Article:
March 2014

Three strikes, you’re in!

He thought his differences would not let him stay, but Tradition Three said no way

TRADITION THREE: The only requirement for A.A. membership is a desire to stop drinking.

When I came to AA at age 21 I had to overcome not one, not two, but three obstacles that made getting sober more challenging than it needed to be. The first hurdle was that I was too young. There were nothing but older folks in my first few meetings, leaving me feeling alone and very different. The average age in the room was more than double mine.

Second was that I was gay. I knew I had to be the only gay person in AA for sure. Everyone was talking about his or her spouse, while I hadn’t even had a real adult relationship yet.

Finally, I considered myself to be either an agnostic or an atheist. As a result of my religious upbringing, I entered AA with feelings of worthlessness, fear of rejection and shame. Meetings often closed with the Lord’s Prayer, and were filled with numerous references to God. I thought there was no way this Fellowship was going to be right for me.

But I was desperate and had nowhere else to turn. In one of those early meetings someone said, “The only requirement for membership is a desire to stop drinking.” That, I surely had. My drinking was daily and around the clock. And even though I was “too young,” I was consuming mass quantities of alcohol and having blackouts all the time. So even though I felt terribly unique, I needed what AA had to offer to stop drinking. So I stayed.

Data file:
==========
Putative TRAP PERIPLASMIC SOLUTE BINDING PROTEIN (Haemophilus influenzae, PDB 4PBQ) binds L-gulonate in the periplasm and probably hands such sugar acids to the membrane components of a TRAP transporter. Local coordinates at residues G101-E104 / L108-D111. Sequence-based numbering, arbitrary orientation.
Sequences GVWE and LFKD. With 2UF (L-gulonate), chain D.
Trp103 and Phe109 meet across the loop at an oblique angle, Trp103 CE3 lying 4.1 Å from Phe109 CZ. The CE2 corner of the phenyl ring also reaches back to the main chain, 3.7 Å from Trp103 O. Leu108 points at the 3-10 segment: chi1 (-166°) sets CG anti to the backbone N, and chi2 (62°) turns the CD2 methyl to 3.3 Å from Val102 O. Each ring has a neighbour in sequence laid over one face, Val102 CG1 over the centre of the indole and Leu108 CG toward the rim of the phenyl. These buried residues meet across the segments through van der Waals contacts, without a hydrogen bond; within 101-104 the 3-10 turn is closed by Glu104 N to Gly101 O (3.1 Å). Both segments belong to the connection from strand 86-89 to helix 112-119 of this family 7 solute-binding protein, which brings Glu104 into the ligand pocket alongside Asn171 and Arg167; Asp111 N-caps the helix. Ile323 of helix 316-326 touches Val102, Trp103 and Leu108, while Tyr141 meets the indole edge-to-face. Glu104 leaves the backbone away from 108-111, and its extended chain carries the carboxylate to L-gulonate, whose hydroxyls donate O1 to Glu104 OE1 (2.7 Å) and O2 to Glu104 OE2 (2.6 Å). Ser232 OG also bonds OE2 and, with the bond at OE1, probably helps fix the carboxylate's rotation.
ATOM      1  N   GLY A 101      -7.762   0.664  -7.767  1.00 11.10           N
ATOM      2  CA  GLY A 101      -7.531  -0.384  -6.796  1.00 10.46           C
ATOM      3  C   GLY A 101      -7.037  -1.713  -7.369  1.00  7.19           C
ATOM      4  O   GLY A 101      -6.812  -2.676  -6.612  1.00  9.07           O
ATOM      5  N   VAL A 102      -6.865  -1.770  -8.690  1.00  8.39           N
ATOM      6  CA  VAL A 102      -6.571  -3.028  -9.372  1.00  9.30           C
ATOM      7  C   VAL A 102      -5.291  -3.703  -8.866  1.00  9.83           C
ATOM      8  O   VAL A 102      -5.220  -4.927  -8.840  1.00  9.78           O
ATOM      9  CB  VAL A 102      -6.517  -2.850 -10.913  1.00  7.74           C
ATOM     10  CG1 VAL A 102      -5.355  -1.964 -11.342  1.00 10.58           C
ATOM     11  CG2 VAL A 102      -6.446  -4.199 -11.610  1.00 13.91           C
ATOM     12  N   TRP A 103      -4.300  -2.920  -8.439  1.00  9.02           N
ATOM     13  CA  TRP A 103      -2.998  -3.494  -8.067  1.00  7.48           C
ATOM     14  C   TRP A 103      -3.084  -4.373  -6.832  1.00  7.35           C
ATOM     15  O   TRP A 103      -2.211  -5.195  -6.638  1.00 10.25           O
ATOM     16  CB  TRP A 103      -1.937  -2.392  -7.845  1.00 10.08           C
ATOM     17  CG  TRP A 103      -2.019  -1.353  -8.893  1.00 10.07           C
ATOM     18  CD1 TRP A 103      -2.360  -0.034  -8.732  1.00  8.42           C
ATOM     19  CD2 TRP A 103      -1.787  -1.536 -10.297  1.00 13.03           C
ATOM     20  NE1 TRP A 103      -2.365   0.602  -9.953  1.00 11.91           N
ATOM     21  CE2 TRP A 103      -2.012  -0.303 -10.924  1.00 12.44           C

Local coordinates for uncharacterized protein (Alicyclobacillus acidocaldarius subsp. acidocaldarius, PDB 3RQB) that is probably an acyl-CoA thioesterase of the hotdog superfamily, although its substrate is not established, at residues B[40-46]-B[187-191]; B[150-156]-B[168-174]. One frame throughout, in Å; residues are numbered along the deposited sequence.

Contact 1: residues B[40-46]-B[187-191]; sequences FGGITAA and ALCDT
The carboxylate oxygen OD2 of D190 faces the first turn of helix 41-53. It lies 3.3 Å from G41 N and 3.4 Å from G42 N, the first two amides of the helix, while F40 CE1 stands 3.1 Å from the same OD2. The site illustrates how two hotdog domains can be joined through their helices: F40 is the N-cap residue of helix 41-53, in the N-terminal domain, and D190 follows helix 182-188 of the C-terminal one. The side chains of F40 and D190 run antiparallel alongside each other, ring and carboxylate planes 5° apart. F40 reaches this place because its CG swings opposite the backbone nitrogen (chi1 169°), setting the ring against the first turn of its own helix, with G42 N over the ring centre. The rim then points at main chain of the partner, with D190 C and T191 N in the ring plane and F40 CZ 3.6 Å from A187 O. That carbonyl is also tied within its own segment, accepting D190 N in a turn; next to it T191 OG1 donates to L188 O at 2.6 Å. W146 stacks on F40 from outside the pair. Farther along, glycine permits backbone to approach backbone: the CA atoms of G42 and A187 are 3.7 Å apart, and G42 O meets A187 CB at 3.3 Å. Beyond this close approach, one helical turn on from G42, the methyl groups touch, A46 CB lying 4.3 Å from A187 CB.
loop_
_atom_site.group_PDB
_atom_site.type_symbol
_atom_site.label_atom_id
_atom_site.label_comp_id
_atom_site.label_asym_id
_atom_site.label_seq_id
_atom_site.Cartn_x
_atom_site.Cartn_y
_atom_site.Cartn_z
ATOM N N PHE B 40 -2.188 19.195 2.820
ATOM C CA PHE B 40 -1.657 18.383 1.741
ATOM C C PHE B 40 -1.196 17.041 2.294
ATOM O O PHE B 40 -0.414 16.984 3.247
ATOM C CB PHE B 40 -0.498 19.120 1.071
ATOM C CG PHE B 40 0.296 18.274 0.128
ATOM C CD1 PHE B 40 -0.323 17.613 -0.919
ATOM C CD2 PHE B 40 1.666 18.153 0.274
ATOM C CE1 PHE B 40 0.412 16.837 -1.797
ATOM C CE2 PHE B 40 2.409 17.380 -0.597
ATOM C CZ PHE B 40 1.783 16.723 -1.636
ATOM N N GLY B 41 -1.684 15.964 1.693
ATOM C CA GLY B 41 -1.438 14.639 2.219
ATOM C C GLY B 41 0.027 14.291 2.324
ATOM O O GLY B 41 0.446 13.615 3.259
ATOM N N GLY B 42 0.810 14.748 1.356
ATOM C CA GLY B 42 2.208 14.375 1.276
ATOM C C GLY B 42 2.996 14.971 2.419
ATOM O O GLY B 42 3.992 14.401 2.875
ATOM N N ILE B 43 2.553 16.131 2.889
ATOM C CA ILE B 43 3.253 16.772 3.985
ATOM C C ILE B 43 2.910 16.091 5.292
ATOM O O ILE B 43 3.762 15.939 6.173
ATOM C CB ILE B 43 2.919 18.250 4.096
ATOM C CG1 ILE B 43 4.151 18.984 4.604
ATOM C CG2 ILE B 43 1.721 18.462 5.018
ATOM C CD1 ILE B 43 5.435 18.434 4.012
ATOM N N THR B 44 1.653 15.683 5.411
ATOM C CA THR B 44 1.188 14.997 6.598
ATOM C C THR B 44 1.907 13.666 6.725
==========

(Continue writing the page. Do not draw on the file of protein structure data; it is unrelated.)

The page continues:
It’s been 32 years since those early days, and it’s almost embarrassing for me to admit that only in the past year have I been completely open about my identity in mainstream meetings. I feel a growing obligation to share about the hurdles that held me back in those early days of my recovery. Now I can share this for those who may struggle similarly—and for myself. My openness is the best indication of my own self-acceptance.

So dare to be as authentic as you can. Sameness is boring. I am grateful my terminal uniqueness didn’t chase me away from AA. Today I celebrate the differences that made the beginning of my recovery difficult. The Fellowship made me feel like I belonged for the first time in my life. I owe a debt of gratitude to those who supported and accepted me as I am. As a result, I’m at peace with myself and life is good. Thanks to the Third Tradition.

 

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